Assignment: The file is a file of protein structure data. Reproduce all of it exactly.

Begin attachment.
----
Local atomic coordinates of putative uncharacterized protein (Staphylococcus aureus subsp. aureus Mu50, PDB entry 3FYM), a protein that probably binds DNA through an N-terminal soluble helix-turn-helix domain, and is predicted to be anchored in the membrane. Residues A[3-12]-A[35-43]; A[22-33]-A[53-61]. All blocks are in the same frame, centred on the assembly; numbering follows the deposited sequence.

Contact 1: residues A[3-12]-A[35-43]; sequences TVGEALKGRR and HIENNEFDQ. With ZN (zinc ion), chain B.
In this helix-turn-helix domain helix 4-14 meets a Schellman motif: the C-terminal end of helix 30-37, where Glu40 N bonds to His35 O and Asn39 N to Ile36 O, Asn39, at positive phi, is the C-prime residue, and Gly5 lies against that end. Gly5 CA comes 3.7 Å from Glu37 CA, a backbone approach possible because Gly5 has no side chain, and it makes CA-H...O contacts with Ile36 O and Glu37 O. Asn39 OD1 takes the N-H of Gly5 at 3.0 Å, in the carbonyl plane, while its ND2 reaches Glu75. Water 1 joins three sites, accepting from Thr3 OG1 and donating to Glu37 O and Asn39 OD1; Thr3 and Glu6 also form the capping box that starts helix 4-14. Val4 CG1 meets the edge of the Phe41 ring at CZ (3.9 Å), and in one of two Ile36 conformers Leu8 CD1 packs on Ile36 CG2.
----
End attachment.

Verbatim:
Local atomic coordinates of putative uncharacterized protein (Staphylococcus aureus subsp. aureus Mu50, PDB entry 3FYM), a protein that probably binds DNA through an N-terminal soluble helix-turn-helix domain, and is predicted to be anchored in the membrane. Residues A[3-12]-A[35-43]; A[22-33]-A[53-61]. All blocks are in the same frame, centred on the assembly; numbering follows the deposited sequence.

Contact 1: residues A[3-12]-A[35-43]; sequences TVGEALKGRR and HIENNEFDQ. With ZN (zinc ion), chain B.
In this helix-turn-helix domain helix 4-14 meets a Schellman motif: the C-terminal end of helix 30-37, where Glu40 N bonds to His35 O and Asn39 N to Ile36 O, Asn39, at positive phi, is the C-prime residue, and Gly5 lies against that end. Gly5 CA comes 3.7 Å from Glu37 CA, a backbone approach possible because Gly5 has no side chain, and it makes CA-H...O contacts with Ile36 O and Glu37 O. Asn39 OD1 takes the N-H of Gly5 at 3.0 Å, in the carbonyl plane, while its ND2 reaches Glu75. Water 1 joins three sites, accepting from Thr3 OG1 and donating to Glu37 O and Asn39 OD1; Thr3 and Glu6 also form the capping box that starts helix 4-14. Val4 CG1 meets the edge of the Phe41 ring at CZ (3.9 Å), and in one of two Ile36 conformers Leu8 CD1 packs on Ile36 CG2.